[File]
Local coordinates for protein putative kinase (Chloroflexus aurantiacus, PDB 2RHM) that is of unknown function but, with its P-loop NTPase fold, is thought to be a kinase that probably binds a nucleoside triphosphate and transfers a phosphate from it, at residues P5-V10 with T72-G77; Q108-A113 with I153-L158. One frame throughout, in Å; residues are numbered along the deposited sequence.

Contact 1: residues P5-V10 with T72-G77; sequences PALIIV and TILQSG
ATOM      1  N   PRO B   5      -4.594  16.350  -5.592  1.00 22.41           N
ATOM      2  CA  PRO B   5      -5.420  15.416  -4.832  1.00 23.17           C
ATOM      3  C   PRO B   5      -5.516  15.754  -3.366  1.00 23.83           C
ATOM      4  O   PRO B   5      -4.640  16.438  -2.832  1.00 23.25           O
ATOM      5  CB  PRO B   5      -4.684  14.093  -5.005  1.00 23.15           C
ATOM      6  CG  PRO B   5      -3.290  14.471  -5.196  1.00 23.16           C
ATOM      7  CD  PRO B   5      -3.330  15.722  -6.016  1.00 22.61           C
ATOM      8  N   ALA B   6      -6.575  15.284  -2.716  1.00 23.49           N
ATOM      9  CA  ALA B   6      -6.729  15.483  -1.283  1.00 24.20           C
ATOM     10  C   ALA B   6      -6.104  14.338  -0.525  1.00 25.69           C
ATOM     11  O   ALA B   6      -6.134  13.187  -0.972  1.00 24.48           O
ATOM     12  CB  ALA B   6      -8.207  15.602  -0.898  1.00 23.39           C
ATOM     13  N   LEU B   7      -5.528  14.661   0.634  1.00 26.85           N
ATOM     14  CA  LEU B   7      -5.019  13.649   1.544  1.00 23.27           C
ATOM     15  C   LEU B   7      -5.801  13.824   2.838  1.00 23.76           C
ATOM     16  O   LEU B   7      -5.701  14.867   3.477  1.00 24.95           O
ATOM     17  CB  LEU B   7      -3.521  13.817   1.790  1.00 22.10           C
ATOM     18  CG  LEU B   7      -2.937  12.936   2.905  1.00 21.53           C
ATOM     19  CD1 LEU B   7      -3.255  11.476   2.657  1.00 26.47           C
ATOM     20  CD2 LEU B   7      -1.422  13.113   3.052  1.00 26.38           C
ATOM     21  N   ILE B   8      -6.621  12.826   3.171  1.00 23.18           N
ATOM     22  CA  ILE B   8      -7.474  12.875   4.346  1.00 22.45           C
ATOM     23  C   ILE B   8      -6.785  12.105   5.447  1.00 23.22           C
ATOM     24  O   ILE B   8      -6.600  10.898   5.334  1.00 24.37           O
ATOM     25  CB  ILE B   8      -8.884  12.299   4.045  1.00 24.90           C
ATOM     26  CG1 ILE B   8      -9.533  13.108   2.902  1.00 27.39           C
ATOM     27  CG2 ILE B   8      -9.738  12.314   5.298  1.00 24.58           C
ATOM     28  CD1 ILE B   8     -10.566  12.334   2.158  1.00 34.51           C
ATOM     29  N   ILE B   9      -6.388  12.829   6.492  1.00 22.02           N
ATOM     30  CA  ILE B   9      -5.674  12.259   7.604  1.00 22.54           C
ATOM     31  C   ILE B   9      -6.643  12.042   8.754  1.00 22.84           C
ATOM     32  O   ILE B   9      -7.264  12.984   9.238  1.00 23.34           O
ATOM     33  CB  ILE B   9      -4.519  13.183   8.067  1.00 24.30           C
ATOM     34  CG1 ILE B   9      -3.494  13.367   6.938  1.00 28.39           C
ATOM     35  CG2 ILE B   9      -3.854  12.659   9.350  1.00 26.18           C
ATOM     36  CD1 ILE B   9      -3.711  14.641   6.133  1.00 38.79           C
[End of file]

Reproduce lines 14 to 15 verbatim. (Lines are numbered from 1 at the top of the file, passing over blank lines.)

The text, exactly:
ATOM     12  CB  ALA B   6      -8.207  15.602  -0.898  1.00 23.39           C
ATOM     13  N   LEU B   7      -5.528  14.661   0.634  1.00 26.85           N